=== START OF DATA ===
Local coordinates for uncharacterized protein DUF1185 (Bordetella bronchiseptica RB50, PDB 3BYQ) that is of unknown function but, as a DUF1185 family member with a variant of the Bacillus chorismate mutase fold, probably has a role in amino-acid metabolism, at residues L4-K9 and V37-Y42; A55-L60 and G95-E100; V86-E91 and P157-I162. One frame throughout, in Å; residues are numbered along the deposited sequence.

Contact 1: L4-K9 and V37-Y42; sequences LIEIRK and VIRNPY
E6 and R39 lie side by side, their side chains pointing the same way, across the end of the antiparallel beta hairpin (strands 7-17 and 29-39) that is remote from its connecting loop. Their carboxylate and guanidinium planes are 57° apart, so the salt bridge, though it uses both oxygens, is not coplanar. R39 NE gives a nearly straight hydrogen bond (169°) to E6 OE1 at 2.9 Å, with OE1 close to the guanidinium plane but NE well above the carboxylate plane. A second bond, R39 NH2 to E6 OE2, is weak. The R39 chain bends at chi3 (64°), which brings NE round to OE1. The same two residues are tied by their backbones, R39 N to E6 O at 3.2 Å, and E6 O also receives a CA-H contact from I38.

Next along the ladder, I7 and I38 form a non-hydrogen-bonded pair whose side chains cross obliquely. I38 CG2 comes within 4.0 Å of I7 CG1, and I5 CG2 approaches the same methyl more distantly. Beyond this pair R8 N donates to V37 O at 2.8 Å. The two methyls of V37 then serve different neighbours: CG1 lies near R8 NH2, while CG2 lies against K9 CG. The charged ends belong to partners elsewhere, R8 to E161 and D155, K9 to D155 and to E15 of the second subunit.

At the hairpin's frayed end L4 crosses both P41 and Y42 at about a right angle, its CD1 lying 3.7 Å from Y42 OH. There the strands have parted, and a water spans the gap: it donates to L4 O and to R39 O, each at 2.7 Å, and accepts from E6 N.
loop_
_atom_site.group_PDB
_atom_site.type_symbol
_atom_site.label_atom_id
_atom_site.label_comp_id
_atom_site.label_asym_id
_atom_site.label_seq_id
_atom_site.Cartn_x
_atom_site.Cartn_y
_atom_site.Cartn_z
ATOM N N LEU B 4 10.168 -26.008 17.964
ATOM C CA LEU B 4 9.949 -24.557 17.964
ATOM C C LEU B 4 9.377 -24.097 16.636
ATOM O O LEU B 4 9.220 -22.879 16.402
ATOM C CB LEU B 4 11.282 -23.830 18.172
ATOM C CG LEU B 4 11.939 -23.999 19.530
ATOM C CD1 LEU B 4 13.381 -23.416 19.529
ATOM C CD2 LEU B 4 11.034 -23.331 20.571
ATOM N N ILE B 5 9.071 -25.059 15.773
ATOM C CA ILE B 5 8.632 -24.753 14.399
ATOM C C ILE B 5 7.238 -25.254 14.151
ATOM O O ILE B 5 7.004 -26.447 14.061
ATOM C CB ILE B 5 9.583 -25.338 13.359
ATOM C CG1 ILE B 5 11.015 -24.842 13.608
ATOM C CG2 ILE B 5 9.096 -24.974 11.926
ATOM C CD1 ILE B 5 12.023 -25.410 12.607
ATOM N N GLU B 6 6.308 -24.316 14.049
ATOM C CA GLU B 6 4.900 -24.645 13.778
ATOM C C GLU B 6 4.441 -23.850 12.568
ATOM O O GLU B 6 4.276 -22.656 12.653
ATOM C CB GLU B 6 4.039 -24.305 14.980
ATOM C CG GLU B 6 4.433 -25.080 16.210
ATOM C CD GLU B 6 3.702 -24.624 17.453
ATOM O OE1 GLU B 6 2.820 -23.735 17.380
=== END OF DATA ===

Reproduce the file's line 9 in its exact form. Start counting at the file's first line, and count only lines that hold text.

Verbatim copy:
_atom_site.label_atom_id